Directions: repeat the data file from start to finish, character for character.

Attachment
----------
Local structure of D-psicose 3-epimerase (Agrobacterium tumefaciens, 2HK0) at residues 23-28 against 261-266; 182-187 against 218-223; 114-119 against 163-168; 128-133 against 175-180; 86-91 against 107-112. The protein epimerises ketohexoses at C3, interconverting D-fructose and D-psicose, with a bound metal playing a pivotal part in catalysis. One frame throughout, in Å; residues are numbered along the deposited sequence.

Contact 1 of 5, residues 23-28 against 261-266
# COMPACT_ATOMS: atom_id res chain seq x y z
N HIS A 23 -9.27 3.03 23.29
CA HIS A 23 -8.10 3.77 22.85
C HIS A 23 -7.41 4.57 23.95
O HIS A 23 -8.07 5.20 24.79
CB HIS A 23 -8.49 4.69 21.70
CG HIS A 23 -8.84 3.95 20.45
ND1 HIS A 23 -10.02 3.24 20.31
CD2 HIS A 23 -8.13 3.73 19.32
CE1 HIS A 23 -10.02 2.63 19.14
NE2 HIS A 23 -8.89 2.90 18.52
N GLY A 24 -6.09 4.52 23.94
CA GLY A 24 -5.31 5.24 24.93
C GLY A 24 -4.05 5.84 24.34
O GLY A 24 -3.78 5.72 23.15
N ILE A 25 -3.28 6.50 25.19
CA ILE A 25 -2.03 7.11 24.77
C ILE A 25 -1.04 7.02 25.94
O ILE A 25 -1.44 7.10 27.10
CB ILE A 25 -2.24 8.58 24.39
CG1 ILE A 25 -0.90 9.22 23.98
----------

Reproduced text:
Local structure of D-psicose 3-epimerase (Agrobacterium tumefaciens, 2HK0) at residues 23-28 against 261-266; 182-187 against 218-223; 114-119 against 163-168; 128-133 against 175-180; 86-91 against 107-112. The protein epimerises ketohexoses at C3, interconverting D-fructose and D-psicose, with a bound metal playing a pivotal part in catalysis. One frame throughout, in Å; residues are numbered along the deposited sequence.

Contact 1 of 5, residues 23-28 against 261-266
# COMPACT_ATOMS: atom_id res chain seq x y z
N HIS A 23 -9.27 3.03 23.29
CA HIS A 23 -8.10 3.77 22.85
C HIS A 23 -7.41 4.57 23.95
O HIS A 23 -8.07 5.20 24.79
CB HIS A 23 -8.49 4.69 21.70
CG HIS A 23 -8.84 3.95 20.45
ND1 HIS A 23 -10.02 3.24 20.31
CD2 HIS A 23 -8.13 3.73 19.32
CE1 HIS A 23 -10.02 2.63 19.14
NE2 HIS A 23 -8.89 2.90 18.52
N GLY A 24 -6.09 4.52 23.94
CA GLY A 24 -5.31 5.24 24.93
C GLY A 24 -4.05 5.84 24.34
O GLY A 24 -3.78 5.72 23.15
N ILE A 25 -3.28 6.50 25.19
CA ILE A 25 -2.03 7.11 24.77
C ILE A 25 -1.04 7.02 25.94
O ILE A 25 -1.44 7.10 27.10
CB ILE A 25 -2.24 8.58 24.39
CG1 ILE A 25 -0.90 9.22 23.98